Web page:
Tunesday: A Remembrance of Peer-To-Peer Music Sharing featuring Jets to Brazil

It’s Tuesday so that means at, it’s Tunesday! Every Tuesday, we will share a song with you that we love and hope you will too.

In my ninth grade history class, I sat in a desk clump with a boy I had known since we were in Kindergarten. It was the year 2000. I was 14.

“Look, do you have internet at home?” he asked.

“Yeah, well my brother has it. He bought a computer for school, and he pays for the dial-up.”

“Well, you gotta download Napster. You can get any song you want for free.”

“Nap– what?”

He grabbed my notebook, scrawled it out, and explained peer-to-peer file sharing to me.

At this point, especially at 14, in those wild and free early years of P2P, neither of us understood we were stealing from anyone. For us, it was this exciting portal into this huge world of music. We had one music store in the mall over an hour away. We had a small local record store that we walked into kind of posturing like we knew what we were there for. I would have never had the courage to approach one of the cool, tattooed guys running the register to help me find something new. We could access four FM stations – country, classic rock, Christian contemporary, and Top 40. Sometimes our older siblings trickled newer, more obscure music to us, but mostly we were grasping in the dark.

Then, all of the sudden, I could open up this application and just start finding my way through an unlimited musical archive, libraries from people who were FINDING and SHARING all of this music. I was voracious. I would queue up 20 songs before going to bed, they would take all night to download – and of course several would always fail – on the super slow internet we had, and in the morning, I would jump out of bed, disconnect before my mom could discover I had tied up our phone line all night. And I would revel in my new songs.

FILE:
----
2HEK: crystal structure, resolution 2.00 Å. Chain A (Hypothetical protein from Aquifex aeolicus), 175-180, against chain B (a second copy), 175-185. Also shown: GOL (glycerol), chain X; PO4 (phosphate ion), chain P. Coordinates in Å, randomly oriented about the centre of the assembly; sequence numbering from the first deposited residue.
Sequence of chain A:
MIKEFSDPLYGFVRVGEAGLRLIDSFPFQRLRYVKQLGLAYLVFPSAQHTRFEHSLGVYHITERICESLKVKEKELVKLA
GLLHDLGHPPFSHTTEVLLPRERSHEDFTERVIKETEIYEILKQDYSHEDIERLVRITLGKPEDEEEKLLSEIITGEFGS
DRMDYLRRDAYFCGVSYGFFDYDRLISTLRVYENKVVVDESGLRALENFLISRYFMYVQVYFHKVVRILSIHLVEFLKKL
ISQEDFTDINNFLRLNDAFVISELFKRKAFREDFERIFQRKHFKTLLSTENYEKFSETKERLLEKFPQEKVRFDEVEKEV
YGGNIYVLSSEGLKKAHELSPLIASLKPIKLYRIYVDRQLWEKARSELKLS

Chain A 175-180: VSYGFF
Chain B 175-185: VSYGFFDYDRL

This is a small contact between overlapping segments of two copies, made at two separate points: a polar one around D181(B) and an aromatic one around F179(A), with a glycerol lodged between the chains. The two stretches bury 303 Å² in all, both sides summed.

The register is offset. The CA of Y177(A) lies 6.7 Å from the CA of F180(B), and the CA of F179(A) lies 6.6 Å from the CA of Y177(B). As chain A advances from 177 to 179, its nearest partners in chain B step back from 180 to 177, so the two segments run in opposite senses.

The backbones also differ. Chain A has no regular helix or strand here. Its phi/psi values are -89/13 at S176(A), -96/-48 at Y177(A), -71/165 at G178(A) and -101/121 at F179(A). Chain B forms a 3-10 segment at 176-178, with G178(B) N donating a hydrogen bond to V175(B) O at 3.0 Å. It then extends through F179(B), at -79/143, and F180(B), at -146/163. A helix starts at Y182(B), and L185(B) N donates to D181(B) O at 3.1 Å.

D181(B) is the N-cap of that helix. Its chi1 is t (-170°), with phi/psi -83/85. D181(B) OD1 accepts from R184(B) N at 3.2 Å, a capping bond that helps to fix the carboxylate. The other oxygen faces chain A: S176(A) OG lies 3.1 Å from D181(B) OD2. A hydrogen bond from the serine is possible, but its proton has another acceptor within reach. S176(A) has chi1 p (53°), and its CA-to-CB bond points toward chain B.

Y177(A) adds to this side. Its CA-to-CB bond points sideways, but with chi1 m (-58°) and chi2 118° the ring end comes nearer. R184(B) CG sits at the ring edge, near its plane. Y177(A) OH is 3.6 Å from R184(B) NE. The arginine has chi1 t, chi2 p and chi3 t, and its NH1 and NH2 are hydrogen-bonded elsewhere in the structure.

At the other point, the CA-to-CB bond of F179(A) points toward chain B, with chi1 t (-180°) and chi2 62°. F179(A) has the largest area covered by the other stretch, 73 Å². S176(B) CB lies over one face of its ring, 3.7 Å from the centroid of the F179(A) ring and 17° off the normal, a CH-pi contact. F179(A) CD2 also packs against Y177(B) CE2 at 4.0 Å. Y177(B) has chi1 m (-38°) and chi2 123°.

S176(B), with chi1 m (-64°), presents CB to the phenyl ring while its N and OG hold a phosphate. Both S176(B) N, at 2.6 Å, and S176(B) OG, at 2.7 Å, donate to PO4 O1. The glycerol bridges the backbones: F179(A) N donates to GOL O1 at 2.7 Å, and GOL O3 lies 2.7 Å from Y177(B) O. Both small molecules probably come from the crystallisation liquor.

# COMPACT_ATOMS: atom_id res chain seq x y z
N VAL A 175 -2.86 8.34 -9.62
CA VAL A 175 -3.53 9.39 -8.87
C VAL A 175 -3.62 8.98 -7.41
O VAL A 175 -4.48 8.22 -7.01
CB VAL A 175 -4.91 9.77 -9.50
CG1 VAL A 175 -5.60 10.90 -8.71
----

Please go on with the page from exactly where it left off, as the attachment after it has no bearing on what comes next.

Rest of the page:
Bands led me to new bands and on to new bands and on to new bands. I would scour whatever blogs were called back then, and I would jump from band to band, find their influences, jump further. I would download song after song, burn them to CDs and give to friends. It was an amazing time to be a nerdy music lover.

Then, of course, Metallica led the charge against services like Napster. I grew up a bit, and I began to understand that it was truly piracy, and that what I was doing was wrong. It was hurtful to the very people I was working so hard to discover.

Yet, honestly, I and most of the people who used those services never meant to steal. We were starving for art, and all of the sudden we were able to glut ourselves on it. It was magical.

As a 29-year-old woman, I live more responsibly. I pay for my music. I won’t burn copies of full CDs for friends. I do listen to and link to YouTube videos uploaded by other fans if I cannot find official versions from the artist. I’m not perfect. I think we will have to continue to learn how to share and discover freely, while still being ethical about our consumption.

Now, I leave you with a song I discovered back then that fits how I feel about that time. When I listened as a teenage girl, it was a song I cried to as I thought about boys who didn’t reciprocate my romantic feelings, about how perfect it would be if I could stay in a dream about a world where they DID. And now it just puts me in a deeply sentimental mood about all the times in my past where things were some brand of perfection. I can’t wake up from this. Listen below. And then go buy it.

Read more from Amanda here and on Twitter: @aaahmanda.